Dorothy Lowe is working at the War Hospital at Clopton, near Stratford-on-Avon. She tells us that her brother has come home from Australia to enlist, and has joined the London Electrical Engineers.

Margaret Fawcett says:- “I am at present in Russia, working under the Scottish Women’s Hospital, and altogether having quite a good time. The unit is divided into two parts, the hospital staff and the motor transport. Edith Faithful is in the latter. It was so nice to find that she was coming out with us when I met her in Liverpool before we started. I am in the hospital part, and my duties are many and varied, chiefly to do with the mess. I had no idea that Natasha lived at Odessa, so was pleasantly surprised when she came to the Sanatorium the first morning we were there with several other English girls to take us about. They were perfectly splendid. I’m sure it must be a very tiring job to interpret for several eager people who want to know everything, but they never seemed to get tired. Altogether we spent the most enjoyable four days of our journey at Odessa. Natasha was very keen to come with us, but of course she can’t leave her father and mother. Mrs. Harris was extremely kind, she said that if any of us get ill we are to go back to Odessa, and she will take care of us. At present we are under canvas in a very nice little camp, but have no patients in the hospital. We only arrived from our base hospital on the 11th, and the 1st Serbian Army Corps, to which we are attached, has gone into reserve, so that for the present we shall have nothing to do unless we nurse Russians. We had one fearful night at the base. About 89 wounded arrived before we were properly ready. There were one or two bad cases, and three or four died, but the majority were only slight cases and were evacuated within three or four days. Our little hospital, with its staff of 12, has left the base to be nearer the Front, and now that we are here the Serbs are not fighting, so we do not know at present what we shall be doing. The weather is excellent, and camping out is most enjoyable.”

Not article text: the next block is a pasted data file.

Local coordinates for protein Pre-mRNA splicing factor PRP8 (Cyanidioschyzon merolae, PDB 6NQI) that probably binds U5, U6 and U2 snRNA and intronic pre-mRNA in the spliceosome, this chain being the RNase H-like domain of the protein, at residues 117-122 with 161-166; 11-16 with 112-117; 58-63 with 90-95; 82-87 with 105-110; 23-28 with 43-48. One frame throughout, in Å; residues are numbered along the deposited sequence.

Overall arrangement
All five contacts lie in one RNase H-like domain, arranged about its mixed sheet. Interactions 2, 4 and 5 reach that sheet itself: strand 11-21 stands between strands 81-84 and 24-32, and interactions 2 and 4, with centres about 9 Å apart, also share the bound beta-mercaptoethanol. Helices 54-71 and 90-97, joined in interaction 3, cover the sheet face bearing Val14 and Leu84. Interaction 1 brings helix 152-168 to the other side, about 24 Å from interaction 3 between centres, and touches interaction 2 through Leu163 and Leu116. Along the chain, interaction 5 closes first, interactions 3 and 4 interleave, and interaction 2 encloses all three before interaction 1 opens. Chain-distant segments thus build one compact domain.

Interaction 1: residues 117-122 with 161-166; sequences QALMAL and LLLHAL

E. Villars writes: “I have changed my address and mode of life since you heard from me last. I am a general farm labourer on this farm, and have been here for nearly a month, after training for a month at the Seale Hayne College, Newton Abbot. I work from 6 to 6, milking about six cows and doing various odd jobs, such as apple picking, mangold loading, cleaning stalls, and just occasionally driving cattle about. I like it very much, though there are minor drawbacks. I had a very good time at Newton Abbot. The College is new, and is not properly fitted up-only the servants’ quarters are opened to take 14 girls. We had very good instruction and got quite into the way of farm work there. Mr. Crumpler, my present employer, wrote to the Principal to ask for a girl, and I applied as I have some friends living about eight miles from here.”

Miss Newbold has been in France just a month and has signed on for another six months. She helps in a hut with one other nurse, as the whole of the hospital is under canvas.

Kathleen Newbold is nursing in one of the V.A.D. hospitals at Tunbridge Wells, and Dulcie Chancey is in the same hospital.

Marjorie Newbold helps a good deal in the different Canteens in the town. One of their gallant brothers has been killed, and their four other brothers are all fighting.

Iolanthe Wilson has just passed her test successfully in the Admiralty (Intelligence Department).

Muriel Dibben, in writing to us in the summer from South Australia, tells us that one of her brothers was one of the ten men picked out of his Regiment to stay to the end in Gallipoli. She says: “He never thought he would get out alive; it was marvelous how they managed to bluff the Turks.” Her other brother also enlisted.